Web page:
The Best Meals For Around $20 On The Upper East Side
photo credit: Noah Devereaux
Some people think the Upper East Side is just where you go to drink a $20 cocktail at The Carlyle and/or bid on a painting by Ed Ruscha. And, while you can technically do both of those things there, the neighborhood also has a lot affordable options. For lunch or dinner that doesn’t cost too much, try one of the spots on this guide. It has a bunch of great restaurants where you can eat a full meal for around $20 per person. These places are all perfect for weeknights, affordable dates, and any time in your life when you’re trying to save money for your A/C bill or a new Ed Ruscha.
For more UES spots, check out The Best Restaurants On The Upper East Side.
Heidi’s House by the Side of the Road, or HHBTSOTR if you’re short on time, sounds like a trinket store you’d see when you pull off the highway for gas in rural Vermont. Don’t let the name throw you, though, because this a good spot to drop in for a drink and affordable meal on your way home from work. The dark, narrow space works best for either solo dining or a low-key date at the bar. Get the very thick burger on an English muffin or the crispy mac and cheese with bacon and jalapenos.
If the window display at Roy’s didn’t have a pink neon heart with the word “sushi” inside, it would look like just another old-school, neighborhood fishmonger. Follow the neon heart, pass the refrigerator of fish heads, salmon fillets, and crabs, and you’ll find yourself in Roy’s sushi bar corner. Since you’re purchasing sushi inside of a very small fish market, your seating options are limited to a small bench with no table. But it also means that the quality of the rolls, nigiri, and sashimi combos is noticeably impressive - especially considering the majority of the combo platters cost under $15.
Viand is part of a dying breed of dignified, sticky-tile-floored uptown diners. It’s where you should go in pursuit of omelettes with homefries, stacked turkey clubs, or pancakes served with bacon draped on top like a meaty weighted blanket. This is an especially great option if you’re near the bottom of Central Park and want neither a $50 breakfast nor a Starbucks yogurt parfait.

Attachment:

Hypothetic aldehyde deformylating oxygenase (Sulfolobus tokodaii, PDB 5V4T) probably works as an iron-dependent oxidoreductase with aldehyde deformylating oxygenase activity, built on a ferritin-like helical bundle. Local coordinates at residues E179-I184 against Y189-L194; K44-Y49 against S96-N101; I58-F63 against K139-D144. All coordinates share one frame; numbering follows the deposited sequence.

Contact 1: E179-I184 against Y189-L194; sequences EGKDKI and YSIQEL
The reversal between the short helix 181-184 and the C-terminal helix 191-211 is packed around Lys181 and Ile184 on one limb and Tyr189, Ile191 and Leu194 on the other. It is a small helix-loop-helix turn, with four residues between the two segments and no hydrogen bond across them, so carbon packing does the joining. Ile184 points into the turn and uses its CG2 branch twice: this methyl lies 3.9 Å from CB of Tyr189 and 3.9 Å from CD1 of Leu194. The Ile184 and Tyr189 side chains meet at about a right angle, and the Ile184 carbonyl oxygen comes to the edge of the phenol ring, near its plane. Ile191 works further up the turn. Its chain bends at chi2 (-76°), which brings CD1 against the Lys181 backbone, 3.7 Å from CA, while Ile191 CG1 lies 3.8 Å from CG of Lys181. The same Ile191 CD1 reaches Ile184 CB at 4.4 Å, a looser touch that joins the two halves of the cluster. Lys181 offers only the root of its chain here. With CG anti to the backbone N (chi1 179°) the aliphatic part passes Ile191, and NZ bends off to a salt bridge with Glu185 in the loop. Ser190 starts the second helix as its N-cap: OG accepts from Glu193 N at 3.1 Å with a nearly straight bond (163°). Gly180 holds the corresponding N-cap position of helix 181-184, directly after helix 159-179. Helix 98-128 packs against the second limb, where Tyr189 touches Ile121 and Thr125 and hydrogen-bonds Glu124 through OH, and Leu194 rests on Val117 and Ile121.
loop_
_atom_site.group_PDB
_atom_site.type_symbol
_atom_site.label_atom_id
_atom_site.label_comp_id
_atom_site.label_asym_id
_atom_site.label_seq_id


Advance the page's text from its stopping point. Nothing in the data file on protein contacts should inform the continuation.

If you’re in the East 80s on a weeknight and you’d rather spend $13 on light, lime-y beef pho instead of groceries, go to Vietnaam. You’ll never have trouble getting a table, since the dining room is so large that the owners felt compelled to put up a line of decorative birch trees to create a divider in the middle. Bring your kids, your friend you like to talk sh*t with, or the only person who deserves your company on a cold Sunday night (you).
photo credit: Chris Stang
J.G. Melon has a whole menu of bar food, but you should be coming here for the cheeseburger. This place has served one of the best burgers in the city for decades, and you can pair the burger ($12.50) with some cottage fries ($6.50) and a beer ($7), and leave here feeling emotionally and physically full.
If you return to Sweetgreen again and again like a ghost who haunts a creaky mansion, it’s time you found a new place to eat grain bowls, salads, and platters with multiple vegetables. Teranga, an African counter-service spot near the northern end of Central Park, is one such place. We especially like the bowls with fonio (a light, nutty couscous) or kewele (spicy fried plantains), and the fact that you can easily turn a meal here into a picnic in the park. Just keep in mind they close at 7pm.
When you walk inside, PQR mostly just looks like a regular slice shop. But all of the slices here are Roman-style rectangles, and they use scissors to cut them up. There are also many different kinds, with toppings like pumpkin, sausage, and various cheeses. Once you get a few slices, you can either sit up front, or go to the little dining room in the back where you can sit and enjoy some crust that might be some of the best in the city.
photo credit: Noah Devereaux